The OMLC is a registered not-for-profit organisation in Belgium (register number 0541857935) and governed by the Board of Stewards. The OMLC contracts the Overseas Development Institute to host the network and coordinate the work of the OMLC.
The Outcome Mapping Learning Community is a global, informal, open membership network for sharing information and facilitating learning on using Outcome Mapping for planning, monitoring and evaluating complex interventions. It is one community among many in a growing field that recognises the complex and interconnected nature of developmental change work and hence the requirement for appropriate and adaptive management tools that emphasise individual and organisational learning. At a practical level, OMLC members support one another in learning and applying the Outcome Mapping methodology, showcase and exchange their experiences and contribute to the development of the methodology. The OMLC focuses on six domains in pursuit of the vision (see below):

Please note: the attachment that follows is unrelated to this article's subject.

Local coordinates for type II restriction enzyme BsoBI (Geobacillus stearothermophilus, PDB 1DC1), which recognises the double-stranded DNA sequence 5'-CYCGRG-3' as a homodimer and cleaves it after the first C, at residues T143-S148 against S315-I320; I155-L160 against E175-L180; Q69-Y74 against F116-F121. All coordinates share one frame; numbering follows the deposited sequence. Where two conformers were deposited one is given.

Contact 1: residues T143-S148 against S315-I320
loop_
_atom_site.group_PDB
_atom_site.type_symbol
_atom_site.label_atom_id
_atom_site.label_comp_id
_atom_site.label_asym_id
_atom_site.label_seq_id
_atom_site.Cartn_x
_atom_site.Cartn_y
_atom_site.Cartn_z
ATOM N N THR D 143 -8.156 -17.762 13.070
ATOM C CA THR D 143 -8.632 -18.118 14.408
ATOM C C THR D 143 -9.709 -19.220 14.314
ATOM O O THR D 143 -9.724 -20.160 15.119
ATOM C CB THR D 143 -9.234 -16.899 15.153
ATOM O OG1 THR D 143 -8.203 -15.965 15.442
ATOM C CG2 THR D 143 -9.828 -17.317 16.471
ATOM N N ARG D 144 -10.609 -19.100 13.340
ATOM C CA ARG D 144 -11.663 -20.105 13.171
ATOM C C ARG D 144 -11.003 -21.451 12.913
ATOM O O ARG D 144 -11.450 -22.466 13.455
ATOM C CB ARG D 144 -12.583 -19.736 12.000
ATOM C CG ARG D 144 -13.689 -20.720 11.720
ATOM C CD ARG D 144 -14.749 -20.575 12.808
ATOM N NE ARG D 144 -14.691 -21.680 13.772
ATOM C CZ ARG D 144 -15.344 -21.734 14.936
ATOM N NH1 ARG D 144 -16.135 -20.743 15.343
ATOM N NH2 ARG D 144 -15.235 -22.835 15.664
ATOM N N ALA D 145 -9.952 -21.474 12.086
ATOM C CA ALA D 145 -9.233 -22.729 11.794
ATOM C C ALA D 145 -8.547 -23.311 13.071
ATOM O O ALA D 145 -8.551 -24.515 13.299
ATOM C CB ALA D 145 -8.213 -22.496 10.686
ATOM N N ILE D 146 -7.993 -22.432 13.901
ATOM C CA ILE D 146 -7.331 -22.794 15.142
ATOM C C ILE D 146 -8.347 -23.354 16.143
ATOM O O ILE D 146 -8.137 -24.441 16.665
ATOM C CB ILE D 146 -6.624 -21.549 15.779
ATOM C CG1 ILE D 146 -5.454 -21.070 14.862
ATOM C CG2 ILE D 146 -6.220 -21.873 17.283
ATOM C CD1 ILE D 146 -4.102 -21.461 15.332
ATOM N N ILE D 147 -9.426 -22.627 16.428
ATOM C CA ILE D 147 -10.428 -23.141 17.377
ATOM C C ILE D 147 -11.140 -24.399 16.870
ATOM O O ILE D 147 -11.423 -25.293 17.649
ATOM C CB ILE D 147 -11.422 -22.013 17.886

The Outcome Mapping Learning Community envisions a world where… Practitioners and managers around the world creatively design development interventions that take into consideration the complexity and uncertainty of developmental change. Recognizing the importance of local involvement to the success of these projects and programmes, technical and administrative teams work with local partners to define common goals and strategies, being realistic about the limits of influence and relative contribution to results. The sponsoring organisations and their partners recognise the importance of behaviour change for equity and sustainability and prioritise it as a key result to understand. They jointly set monitoring and evaluation priorities and collaborate on data collection and analysis. Funders welcome the reporting of qualitative results alongside and combined with quantitative results, that provide them with realistic information about what is happening “on the ground” in the interventions they support, and how and why it is happening. Researchers and evaluators produce insightful and ultimately useful studies based on appropriate methodologies and realistic theories of change, which in turn help policy makers and others to make informed decisions regarding how to improve social, environmental, economic, technical and political conditions everywhere, particularly for the poorest.